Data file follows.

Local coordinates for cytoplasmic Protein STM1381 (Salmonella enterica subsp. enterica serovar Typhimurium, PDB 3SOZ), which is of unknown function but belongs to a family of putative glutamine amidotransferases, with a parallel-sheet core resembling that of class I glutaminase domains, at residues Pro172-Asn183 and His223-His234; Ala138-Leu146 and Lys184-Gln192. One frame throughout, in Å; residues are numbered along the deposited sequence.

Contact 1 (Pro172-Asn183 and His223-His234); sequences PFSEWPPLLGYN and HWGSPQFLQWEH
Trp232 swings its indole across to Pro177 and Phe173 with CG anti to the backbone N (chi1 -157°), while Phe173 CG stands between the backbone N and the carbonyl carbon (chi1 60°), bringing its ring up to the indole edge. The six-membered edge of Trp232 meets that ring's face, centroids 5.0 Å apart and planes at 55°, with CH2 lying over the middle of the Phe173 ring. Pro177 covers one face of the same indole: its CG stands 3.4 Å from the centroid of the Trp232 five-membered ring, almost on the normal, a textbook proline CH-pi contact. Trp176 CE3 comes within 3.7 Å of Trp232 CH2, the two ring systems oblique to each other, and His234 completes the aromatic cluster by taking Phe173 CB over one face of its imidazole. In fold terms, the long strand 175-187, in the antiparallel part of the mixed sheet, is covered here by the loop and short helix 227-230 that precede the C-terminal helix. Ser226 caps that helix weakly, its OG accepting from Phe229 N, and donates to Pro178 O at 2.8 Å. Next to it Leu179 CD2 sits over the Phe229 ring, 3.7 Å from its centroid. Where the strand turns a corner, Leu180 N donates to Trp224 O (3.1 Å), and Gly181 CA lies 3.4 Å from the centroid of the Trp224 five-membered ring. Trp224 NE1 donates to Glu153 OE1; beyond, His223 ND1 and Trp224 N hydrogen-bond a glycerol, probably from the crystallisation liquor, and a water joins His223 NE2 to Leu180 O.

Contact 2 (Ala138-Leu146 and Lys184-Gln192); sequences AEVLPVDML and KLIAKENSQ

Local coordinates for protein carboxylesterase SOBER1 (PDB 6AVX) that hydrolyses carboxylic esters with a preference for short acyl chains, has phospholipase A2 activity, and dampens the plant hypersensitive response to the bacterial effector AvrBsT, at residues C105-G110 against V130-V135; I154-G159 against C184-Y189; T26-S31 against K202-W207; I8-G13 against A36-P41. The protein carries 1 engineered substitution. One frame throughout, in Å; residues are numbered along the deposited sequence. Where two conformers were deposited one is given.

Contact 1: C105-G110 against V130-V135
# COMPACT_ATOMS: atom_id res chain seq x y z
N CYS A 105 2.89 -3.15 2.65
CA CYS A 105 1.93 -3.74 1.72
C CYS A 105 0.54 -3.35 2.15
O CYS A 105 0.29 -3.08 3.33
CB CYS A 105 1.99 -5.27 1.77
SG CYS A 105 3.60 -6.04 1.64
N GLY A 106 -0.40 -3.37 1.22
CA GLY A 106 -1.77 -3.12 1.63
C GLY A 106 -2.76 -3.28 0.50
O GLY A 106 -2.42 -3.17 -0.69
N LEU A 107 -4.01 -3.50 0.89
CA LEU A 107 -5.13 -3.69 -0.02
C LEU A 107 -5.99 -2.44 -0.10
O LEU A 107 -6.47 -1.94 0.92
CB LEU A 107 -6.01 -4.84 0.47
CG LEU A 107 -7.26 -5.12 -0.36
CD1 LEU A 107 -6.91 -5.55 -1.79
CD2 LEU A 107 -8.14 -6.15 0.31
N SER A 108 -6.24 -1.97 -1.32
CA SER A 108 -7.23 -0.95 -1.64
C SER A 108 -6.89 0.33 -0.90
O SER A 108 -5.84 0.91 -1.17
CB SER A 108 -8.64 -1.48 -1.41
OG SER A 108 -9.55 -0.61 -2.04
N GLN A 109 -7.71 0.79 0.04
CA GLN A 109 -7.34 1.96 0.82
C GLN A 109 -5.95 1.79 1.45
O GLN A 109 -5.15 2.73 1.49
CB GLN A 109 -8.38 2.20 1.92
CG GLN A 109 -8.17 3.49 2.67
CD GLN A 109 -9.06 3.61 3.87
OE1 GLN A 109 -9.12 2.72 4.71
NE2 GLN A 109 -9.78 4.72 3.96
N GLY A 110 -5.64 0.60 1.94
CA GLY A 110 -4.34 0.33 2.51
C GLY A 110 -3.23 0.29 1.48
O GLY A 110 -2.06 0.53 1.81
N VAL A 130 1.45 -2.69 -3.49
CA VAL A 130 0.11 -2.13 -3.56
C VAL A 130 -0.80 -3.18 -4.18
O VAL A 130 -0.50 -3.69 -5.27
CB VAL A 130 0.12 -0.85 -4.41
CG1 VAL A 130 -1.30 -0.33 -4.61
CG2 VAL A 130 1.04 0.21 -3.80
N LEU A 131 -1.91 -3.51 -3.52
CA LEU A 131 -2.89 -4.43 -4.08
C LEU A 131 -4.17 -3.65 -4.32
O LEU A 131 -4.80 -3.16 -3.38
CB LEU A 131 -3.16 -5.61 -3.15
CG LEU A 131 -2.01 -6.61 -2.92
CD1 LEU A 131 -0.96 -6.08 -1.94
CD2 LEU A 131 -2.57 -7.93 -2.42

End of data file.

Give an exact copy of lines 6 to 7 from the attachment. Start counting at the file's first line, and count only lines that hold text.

Contact 1: C105-G110 against V130-V135
# COMPACT_ATOMS: atom_id res chain seq x y z